OFFICE OF EXTRAMURAL RESEARCH GUIDANCE REGARDING ADMINISTRATIVE IACUC ISSUES AND 
EFFORTS TO REDUCE REGULATORY BURDEN

Release Date:  February 12, 2001

NOTICE:  NOT-OD-01-017

Update: The following update relating to this announcement has been issued:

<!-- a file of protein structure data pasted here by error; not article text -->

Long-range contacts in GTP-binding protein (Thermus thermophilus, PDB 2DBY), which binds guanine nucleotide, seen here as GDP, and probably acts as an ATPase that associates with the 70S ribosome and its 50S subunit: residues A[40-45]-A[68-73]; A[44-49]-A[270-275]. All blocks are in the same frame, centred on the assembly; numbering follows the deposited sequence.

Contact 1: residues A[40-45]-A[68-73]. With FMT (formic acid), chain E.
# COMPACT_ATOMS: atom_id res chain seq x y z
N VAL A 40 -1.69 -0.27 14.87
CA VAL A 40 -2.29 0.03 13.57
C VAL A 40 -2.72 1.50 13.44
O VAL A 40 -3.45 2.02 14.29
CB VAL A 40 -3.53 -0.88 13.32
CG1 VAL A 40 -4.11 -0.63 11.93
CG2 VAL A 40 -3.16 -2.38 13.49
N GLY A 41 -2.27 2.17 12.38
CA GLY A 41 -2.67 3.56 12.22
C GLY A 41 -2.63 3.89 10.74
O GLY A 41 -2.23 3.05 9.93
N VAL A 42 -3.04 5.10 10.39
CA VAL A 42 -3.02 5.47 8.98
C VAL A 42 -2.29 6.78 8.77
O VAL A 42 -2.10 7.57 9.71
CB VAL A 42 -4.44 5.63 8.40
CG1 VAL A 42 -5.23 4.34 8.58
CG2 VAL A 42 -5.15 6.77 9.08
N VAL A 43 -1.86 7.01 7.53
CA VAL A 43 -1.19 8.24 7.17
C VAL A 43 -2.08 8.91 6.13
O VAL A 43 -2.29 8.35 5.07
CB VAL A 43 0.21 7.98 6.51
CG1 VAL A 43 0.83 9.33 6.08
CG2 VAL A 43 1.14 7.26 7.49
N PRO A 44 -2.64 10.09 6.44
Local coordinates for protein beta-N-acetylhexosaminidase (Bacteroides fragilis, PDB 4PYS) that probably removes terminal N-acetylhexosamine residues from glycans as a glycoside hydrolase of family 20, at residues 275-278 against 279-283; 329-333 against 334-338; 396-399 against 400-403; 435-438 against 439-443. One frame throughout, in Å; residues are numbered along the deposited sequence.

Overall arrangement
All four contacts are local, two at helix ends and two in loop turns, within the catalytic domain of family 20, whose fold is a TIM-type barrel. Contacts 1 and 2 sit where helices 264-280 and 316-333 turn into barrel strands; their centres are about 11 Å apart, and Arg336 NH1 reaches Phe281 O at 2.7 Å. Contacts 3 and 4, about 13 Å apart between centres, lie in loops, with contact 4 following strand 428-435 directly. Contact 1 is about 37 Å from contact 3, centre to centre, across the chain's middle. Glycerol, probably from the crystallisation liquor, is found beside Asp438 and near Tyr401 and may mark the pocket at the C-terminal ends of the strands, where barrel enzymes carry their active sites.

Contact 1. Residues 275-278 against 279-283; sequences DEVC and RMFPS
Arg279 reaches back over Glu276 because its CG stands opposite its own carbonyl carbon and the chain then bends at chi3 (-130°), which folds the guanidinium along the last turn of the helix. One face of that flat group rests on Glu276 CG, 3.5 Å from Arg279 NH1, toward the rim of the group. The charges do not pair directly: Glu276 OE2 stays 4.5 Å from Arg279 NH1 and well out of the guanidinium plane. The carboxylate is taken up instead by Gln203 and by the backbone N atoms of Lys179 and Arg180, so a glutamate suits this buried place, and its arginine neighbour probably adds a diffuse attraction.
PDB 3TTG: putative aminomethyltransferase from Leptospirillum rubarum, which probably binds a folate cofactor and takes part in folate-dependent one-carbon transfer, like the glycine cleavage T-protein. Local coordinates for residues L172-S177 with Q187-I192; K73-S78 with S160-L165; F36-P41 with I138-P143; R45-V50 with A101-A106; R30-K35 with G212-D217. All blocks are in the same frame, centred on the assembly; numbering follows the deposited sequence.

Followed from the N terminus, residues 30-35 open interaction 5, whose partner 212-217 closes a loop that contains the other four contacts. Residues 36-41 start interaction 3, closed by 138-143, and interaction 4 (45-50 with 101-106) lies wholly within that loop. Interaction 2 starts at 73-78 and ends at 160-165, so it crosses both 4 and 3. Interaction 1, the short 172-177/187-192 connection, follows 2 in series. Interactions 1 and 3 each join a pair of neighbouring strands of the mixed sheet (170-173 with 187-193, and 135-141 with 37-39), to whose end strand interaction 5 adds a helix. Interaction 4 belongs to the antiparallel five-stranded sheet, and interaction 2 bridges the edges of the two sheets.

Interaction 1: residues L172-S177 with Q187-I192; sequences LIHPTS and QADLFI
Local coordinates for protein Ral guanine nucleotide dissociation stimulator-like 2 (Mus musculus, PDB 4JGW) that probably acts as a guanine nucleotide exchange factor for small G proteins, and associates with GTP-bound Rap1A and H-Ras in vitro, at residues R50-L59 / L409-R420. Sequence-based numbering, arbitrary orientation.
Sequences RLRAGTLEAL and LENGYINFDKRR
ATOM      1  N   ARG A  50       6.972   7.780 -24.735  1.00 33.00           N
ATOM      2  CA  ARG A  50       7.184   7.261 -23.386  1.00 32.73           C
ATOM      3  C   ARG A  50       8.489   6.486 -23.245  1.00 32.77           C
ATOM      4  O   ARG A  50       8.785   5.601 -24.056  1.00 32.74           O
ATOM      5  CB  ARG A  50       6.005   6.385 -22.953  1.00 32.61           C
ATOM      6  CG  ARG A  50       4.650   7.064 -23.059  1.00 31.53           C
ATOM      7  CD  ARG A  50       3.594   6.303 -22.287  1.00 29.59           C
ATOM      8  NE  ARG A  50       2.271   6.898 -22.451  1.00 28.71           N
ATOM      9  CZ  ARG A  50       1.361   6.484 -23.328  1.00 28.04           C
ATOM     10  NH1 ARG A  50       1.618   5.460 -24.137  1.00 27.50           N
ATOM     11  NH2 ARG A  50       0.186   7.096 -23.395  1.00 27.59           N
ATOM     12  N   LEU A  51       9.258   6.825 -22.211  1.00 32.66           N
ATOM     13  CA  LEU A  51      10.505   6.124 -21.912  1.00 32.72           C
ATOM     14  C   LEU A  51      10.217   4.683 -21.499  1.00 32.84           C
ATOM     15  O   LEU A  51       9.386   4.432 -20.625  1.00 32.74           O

March 18, 2011 - See Notice NOT-OD-11-053 Guidance to Reduce Regulatory Burden for IACUC Administration Regarding Alternate Members and Approval Dates. July 14, 2010 - See Notice NOT-OD-10-114 Update on Applicability of the Shelf Life Extension Program (SLEP). National Institutes of Health This notice provides guidance to Public Health Service (PHS) awardee institutions and Institutional Animal Care and Use Committees (IACUCs) concerning the following two administrative IACUC issues: use of alternate IACUC members and IACUC protocol and programmatic review at collaborating institutions. It further provides an example of an existing drug shelf life extension program that may be utilized to extend the expiration date of certain pharmaceuticals in an animal care and use program. A renewed Memorandum of Understanding (MOU) among USDA, FDA and NIH is also announced. BACKGROUND The Office of Laboratory Animal Welfare (OLAW), NIH, and the USDA Animal and Plant Health Inspection Service have continued to work with the NIH Advisory Working Group on Regulatory Burden established in January, 2000, to assist and advise the NIH on issues and recommendations presented in the report "NIH Initiative to Reduce Regulatory Burden." As a result of ongoing discussions about administrative issues dealing with the ways that IACUCs function and efforts by IACUCs to conduct business more efficiently, OLAW is issuing the following guidance. The purpose of the guidance is to ensure that IACUCs policies and procedures are in accordance with the PHS Policy on Humane Care and Use of Laboratory Animals and, as applicable, the USDA animal welfare regulations (AWRs). The USDA Animal and Plant Health Inspection Service (APHIS) has reviewed and concurs with the guidance provided in this notice. USE OF ALTERNATE IACUC MEMBERS Although PHS Policy and the USDA AWRs are silent on the use of alternate IACUC members, OLAW and APHIS agree that alternates may be utilized if the following provisions are met: o Alternates must be appointed by the chief executive officer (CEO) of the entity for which the committee is established, or by the official to whom the CEO has specifically delegated, in writing, authority to appoint IACUC members. Alternates should be listed on the IACUC rosters submitted to OLAW with Assurances and annual reports. o There must be a specific one-to-one designation of IACUC members and alternates. This is necessary to ensure that a committee is properly constituted, even when alternates are serving. For example, an alternate for a non-affiliated IACUC member would need to also meet the non-affiliated member requirements. Use of a pool of alternates would not be consistent with this requirement. o An IACUC member and his/her alternate may not contribute to a quorum at the same time or act in an official IACUC member capacity at the same time. An alternate may only contribute to a quorum and function as an IACUC member if the regular member for whom they serve as alternate is unavailable. o Alternates should receive IACUC training or orientation similar or identical to what is provided regular IACUC members. o Alternate members would be expected to "vote their conscience" as opposed to representing the position of the regular member for whom they serve. o Alternate members may be permitted to attend IACUC meetings and participate in other IACUC activities even when the regular member is present, at the discretion of the institution, although as stated above they may not contribute to the formation of a quorum or vote unless the member for whom they substitute is not available. NO REQUIREMENT FOR DUPLICATE REVIEW There are many circumstances that involve partnerships between collaborating institutions or relationships between institutional animal care programs. OLAW and APHIS agree that review of a research project or evaluation of a program or facility by more than one recognized IACUC is not a federal requirement. It is imperative that institutions define their respective responsibilities. PHS Policy requires that all awardees and performance sites hold an approved Animal Welfare Assurance. OLAW negotiates Interinstitutional Agreement Assurances of Compliance when an awardee institution without an animal care and use program or IACUC will rely on the program of an Assured institution. Assured institutions also have the option to amend their Assurance to cover nonassured performance sites, which effectively subjugates the performance site to the Assured institution and makes the Assured institution responsible for the performance site. If both institutions have full PHS Assurances, they may exercise discretion in determining which IACUC reviews research protocols and under which institutional program the research will be performed. It is recommended that if an IACUC defers protocol review to another IACUC, then documentation of the review should be maintained by both committees. Similarly, an IACUC would want to know about any significant questions or issues raised during a semiannual program inspection by another IACUC of a facility housing a research activity for which that IACUC bears some responsibility or exposure. DOD SHELF LIFE EXTENSION PROGRAM (SLEP) The Department of Defense Shelf Life Extension Program (SLEP), on the internet at http://www.jrcab.army.mil/fda/page1.html, was developed to defer drug replacement costs of date sensitive military reserve stock by extending the useful life of pharmaceutical products. The program involves the identification of candidate items by DOD Service representatives to a Joint Readiness Clinical Advisory Board, which submits products to the FDA. The FDA requires submission of samples and evaluates candidate materials using original manufacturer's test data to establish a protocol for testing. The testing conducted by the FDA is comprehensive and scientifically sound, and FDA bases expiration date extensions on conservative estimates of the useful life of the product as substantiated by the test results. The FDA grants the extensions as specified by lot number, expiration date, and manufacturer that have been stored under appropriate conditions. Institutional animal care and use programs, although ineligible to submit candidates for testing, may access the database of items tested and expiration date extensions. Identified pharmaceutical products (specified by lot number) used in animal care and use programs that have new expiration dates need not be replaced until after the new expiration date. Both OLAW and USDA will recognize the validity of the new expiration dates assigned through the SLEP program. MEMORANDUM OF UNDERSTANDING In January, 2001, USDA, FDA and NIH renewed a Memorandum of Understanding (MOU) Concerning Laboratory Animal Welfare. Since 1995 the three agencies have operated under an MOU that provides for enhanced communication and allows common concerns of the agencies to be managed in a consistent and coherent manner in spite of differing statutory or regulatory mandates. The MOU is perhaps most effective in serving to ensure that the differing approaches of the agencies are harmonized without unnecessarily increasing regulatory burden. Renewal of the MOU signals a willingness to continue the long-standing cooperation that has been of mutual benefit to the agencies while fostering proper animal care and welfare. The new MOU is posted at: http://grants.nih.gov/grants/olaw/references/finalmou.htm. INQUIRIES For questions or further information, contact: Carol Wigglesworth Senior Policy Analyst Office of Laboratory Animal Welfare Office of Extramural Research 6705 Rockledge Drive RKL 1, Suite 1050, MSC 7982 Bethesda, Maryland 20892-7982 Telephone: (301) 402-5913 FAX: (301) 402-2803 carol_wigglesworth@nih.gov